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SignAll is slowly but surely building a sign language translation platform

SignAll is slowly but surely building a sign language translation platform
From TechCrunch - February 14, 2018

Translating is difficult work, the more so the further two languages are from one another. French to Spanish? Not a problem. Ancient Greek to Esperanto? Considerably harder. But sign language is a unique case, and translating it uniquely difficult, because it is fundamentally different from spoken and written languages. All the same, SignAll has been working hard for years to make accurate, real-time machine translation of ASL a reality.

One would think that with all the advances in AI and computer vision happening right now, a problem as interesting and beneficial to solve as this would be under siege by the best of the best. Even thinking about it from a cynical market-expansion point of view, an Echo or TV that understands sign language could attract millions of new (and very thankful) customers.

Unfortunately, that doesnt seem to be the casewhich leaves it to small companies like Budapest-based SignAll to do the hard work that benefits this underserved group. And it turns out that translating sign language in real time is even more complicated than it sounds.

CEO Zsolt Robotka and chief R&D officer Mrton Kajtr were exhibiting this year at CES, where I talked with them about the company, the challenges they were taking on and how they expect the field to evolve. (Im glad to see the company was also at Disrupt SF in 2016, though I missed them then.)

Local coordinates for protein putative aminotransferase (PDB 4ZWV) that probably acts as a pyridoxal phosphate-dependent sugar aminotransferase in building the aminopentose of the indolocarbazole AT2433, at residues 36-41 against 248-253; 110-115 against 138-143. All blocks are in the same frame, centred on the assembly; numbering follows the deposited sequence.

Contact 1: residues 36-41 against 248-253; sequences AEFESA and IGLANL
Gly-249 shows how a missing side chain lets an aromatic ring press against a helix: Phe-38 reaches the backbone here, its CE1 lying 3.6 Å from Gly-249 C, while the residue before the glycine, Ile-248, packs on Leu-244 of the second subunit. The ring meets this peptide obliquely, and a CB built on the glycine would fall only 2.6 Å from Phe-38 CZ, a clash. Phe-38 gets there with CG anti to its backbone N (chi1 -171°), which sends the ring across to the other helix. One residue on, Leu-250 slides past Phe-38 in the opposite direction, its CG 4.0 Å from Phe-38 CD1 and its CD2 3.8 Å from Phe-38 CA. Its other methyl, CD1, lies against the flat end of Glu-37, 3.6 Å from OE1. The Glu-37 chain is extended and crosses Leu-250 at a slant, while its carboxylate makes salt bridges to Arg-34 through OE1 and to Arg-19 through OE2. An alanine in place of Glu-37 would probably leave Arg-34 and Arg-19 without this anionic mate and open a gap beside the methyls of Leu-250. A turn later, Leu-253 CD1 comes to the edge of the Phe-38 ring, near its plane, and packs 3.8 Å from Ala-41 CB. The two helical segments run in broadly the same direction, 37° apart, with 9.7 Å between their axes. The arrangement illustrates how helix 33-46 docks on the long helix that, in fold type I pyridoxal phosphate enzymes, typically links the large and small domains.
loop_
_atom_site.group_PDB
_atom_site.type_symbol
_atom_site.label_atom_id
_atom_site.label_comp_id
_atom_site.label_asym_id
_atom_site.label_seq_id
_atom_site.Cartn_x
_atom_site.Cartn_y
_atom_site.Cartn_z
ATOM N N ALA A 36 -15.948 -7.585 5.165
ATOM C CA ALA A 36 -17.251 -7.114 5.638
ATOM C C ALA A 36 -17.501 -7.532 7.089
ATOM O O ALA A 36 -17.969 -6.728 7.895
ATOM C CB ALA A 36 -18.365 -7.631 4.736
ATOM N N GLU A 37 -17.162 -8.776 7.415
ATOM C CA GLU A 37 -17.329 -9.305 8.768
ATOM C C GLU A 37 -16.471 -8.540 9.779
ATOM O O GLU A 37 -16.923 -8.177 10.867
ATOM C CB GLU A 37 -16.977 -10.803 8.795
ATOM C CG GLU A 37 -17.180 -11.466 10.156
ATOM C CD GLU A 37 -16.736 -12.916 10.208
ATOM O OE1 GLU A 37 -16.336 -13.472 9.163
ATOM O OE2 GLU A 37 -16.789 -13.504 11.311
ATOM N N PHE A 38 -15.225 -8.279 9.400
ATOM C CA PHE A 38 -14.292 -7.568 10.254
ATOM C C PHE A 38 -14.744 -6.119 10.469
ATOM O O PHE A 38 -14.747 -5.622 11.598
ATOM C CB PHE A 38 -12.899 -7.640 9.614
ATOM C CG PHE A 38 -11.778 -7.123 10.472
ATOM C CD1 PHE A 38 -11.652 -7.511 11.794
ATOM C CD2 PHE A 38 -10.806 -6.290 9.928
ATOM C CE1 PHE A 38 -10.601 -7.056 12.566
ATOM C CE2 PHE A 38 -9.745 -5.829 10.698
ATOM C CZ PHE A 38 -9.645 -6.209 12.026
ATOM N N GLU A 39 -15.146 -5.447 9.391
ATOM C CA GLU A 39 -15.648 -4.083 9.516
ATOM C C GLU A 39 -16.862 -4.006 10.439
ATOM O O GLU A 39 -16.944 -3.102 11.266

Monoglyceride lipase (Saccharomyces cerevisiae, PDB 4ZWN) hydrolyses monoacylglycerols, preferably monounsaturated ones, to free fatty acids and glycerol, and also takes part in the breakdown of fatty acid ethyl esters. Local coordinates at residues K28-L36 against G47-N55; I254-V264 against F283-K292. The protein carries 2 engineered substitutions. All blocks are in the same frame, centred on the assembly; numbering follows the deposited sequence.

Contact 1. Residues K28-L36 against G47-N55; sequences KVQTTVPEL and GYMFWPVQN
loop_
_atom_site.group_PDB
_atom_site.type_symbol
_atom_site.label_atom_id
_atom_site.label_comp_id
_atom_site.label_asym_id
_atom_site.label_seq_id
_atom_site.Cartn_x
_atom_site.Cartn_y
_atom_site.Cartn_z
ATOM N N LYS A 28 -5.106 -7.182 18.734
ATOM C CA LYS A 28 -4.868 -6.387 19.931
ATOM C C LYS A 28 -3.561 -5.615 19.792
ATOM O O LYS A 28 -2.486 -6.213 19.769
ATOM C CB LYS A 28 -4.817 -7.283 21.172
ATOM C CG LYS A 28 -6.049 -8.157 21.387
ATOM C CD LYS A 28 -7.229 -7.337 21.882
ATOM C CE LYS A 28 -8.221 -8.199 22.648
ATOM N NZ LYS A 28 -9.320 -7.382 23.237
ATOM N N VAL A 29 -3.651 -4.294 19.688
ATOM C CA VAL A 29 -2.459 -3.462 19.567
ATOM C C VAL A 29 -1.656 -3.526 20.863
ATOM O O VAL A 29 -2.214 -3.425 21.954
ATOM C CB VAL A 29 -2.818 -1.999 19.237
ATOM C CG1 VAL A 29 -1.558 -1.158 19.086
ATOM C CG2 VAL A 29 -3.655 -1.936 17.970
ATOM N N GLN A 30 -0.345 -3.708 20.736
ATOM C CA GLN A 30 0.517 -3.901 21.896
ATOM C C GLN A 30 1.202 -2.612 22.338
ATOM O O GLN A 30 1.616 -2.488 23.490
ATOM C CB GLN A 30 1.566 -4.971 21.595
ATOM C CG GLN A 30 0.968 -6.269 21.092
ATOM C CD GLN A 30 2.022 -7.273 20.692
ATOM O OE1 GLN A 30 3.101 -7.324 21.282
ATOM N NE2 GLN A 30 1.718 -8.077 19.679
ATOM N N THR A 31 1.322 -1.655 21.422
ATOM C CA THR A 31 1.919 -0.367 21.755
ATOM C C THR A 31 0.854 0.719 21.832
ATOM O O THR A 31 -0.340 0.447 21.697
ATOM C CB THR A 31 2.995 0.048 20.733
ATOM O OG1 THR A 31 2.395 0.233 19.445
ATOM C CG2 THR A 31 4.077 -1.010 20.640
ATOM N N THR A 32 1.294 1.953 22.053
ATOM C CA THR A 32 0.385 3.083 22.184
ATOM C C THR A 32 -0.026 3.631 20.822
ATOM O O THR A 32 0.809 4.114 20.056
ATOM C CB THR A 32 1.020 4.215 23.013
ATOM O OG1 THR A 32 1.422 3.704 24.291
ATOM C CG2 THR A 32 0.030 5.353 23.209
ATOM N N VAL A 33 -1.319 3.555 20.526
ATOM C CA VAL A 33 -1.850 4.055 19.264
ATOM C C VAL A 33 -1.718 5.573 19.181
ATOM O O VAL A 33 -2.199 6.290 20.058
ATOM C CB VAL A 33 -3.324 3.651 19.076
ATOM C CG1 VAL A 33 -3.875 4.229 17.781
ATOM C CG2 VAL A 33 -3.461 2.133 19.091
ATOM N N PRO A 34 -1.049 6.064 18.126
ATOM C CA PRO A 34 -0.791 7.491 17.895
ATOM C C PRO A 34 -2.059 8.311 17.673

Perhaps the most interesting thing to me about the whole business is how interesting and complex the problem is that they are attempting to solve.

Its multi-channel communication; its really not just about shapes or hand movements, explained Robotka. If you really want to translate sign language, you need to track the entire upper body and facial expressionsthat makes the computer vision part very challenging.

Right off the bat thats a difficult ask, since thats a huge volume in which to track subtle movement. The setup right now uses a Kinect 2 more or less at center and three RGB cameras positioned a foot or two out. The system must reconfigure itself for each new user, since just as everyone speaks a bit differently, all ASL users sign differently.

We need this complex configuration because then we can work around the lack of resolution, both time and spatial (i.e. refresh rate and number of pixels), by having different points of view, said Kajtr. You can have quite complex finger configurations, and the traditional methods of skeletonizing the hand dont work because they occlude each other. So were using the side cameras to resolve occlusion.

As if that wasnt enough, facial expressions and slight variations in gestures also inform what is being said, for example adding emotion or indicating a direction. And then theres the fact that sign language is fundamentally different from English or any other common spoken language. This isnt transcriptionits full-on translation.

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